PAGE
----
Beta content?

Sure Beta 58, Beta 57

Next on our list of microphones follows on nicely from our previous post and are the Sure Beta58 and Sure Beta57. First off, Beta DOES NOT MEAN BETTER! This is such a common discussion but it shows a complete misunderstanding. 

The first fundamental difference between an SM58 and Beta58 is the polar response pattern. Simply put, this is how much the sound changes as the mic turns from the sound. As a singer moves from directly in front of the mic to the side of the mic the volume will change dramatically, much more so than with an SM58. There is a slightly larger presence boost and at a slightly higher frequency and appears that it does not have as pronounced proximity effect – based on our opinion. With a slight boost in output, this would be a great microphone for anyone with a quieter, more subtle voice. It can tend to lead to a slightly more brittle sound but this can be useful to make your vocal cut through over the top of a loud band.

Similarly, the first fundamental difference between a Beta57 and a SM57 is the response pattern from a cardioid in the SM57 to a hyper cardioid in the Beta. This makes the mic better at reducing unwanted noise from other instruments and so again makes it useful for noisy stages. It also has a similar frequency response to the Beta 58 and so has a slightly crisper top end. This is a mic we almost always use on flutes and whistles to keep the delicacy of the breath at the top of the frequency range while keeping the warmth at the bottom. Any mic that has added resistance to feedback is good and so with this likely to be pointed down at the flute, rejecting feedback is a very important trait. Rejecting feedback is, of course, one of the fundamental requirements of good sound and should never be tolerated.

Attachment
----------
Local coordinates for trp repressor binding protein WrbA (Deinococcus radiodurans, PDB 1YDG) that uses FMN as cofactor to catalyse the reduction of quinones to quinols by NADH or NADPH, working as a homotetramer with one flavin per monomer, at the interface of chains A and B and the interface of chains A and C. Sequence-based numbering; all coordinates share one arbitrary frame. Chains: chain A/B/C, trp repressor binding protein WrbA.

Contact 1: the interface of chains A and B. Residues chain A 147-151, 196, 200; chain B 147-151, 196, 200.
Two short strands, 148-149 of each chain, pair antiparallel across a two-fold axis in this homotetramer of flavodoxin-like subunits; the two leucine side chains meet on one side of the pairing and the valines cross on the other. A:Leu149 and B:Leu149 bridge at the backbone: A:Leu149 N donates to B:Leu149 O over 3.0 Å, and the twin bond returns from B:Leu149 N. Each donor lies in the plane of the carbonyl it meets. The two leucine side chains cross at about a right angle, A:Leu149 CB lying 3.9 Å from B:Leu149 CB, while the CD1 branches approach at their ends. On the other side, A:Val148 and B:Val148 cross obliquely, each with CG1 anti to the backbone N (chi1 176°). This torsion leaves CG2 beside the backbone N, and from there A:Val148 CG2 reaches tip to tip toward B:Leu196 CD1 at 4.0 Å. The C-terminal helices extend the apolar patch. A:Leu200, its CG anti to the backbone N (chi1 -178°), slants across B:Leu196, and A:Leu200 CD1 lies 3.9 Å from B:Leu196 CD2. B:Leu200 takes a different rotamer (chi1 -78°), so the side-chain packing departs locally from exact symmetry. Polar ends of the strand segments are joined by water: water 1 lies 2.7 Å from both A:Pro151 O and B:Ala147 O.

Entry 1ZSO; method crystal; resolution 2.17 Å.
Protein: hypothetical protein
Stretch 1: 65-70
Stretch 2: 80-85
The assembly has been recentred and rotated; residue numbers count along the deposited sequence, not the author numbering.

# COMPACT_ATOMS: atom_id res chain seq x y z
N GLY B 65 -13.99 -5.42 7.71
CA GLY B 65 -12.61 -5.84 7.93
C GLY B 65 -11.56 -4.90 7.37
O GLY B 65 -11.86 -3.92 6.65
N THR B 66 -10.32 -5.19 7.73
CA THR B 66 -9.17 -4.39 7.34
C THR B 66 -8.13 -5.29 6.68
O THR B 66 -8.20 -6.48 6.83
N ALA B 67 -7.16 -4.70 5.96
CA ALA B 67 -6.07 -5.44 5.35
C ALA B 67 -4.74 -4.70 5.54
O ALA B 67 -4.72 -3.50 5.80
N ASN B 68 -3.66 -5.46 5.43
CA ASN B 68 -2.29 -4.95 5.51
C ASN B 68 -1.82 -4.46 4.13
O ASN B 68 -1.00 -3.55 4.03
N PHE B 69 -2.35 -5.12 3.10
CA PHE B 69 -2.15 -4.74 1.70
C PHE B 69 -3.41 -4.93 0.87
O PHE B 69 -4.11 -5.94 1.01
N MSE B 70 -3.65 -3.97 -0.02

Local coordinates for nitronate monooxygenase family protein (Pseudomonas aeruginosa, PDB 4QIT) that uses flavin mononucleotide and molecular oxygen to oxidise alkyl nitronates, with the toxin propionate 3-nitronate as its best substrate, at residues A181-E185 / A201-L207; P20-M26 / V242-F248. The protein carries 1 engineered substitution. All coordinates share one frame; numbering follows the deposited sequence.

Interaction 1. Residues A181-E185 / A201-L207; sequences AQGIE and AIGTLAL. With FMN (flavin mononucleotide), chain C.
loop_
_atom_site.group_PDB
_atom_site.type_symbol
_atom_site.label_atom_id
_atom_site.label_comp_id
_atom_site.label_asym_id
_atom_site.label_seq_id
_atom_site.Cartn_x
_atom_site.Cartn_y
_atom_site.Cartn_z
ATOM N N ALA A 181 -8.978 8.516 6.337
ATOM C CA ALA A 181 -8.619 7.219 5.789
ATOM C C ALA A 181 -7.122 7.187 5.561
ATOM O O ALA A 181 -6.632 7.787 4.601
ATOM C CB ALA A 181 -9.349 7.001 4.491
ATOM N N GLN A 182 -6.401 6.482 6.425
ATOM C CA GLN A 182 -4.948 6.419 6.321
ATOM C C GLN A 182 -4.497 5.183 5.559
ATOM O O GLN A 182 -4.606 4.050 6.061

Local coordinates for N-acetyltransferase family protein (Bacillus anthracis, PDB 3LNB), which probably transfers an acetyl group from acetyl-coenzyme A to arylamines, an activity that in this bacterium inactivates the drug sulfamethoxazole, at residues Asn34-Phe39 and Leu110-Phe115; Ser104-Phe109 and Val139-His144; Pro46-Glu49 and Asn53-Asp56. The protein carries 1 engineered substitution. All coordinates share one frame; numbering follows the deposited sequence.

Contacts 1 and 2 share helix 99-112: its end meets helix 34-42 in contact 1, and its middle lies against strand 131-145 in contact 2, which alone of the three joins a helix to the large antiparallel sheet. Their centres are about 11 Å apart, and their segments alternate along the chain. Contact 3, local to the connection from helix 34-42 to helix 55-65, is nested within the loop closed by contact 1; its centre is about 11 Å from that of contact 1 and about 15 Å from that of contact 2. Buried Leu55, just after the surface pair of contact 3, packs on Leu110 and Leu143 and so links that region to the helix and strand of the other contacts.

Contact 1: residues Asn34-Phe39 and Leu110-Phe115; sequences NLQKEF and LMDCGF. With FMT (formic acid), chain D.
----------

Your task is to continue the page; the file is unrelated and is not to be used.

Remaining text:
Sure Beta58 and Beta57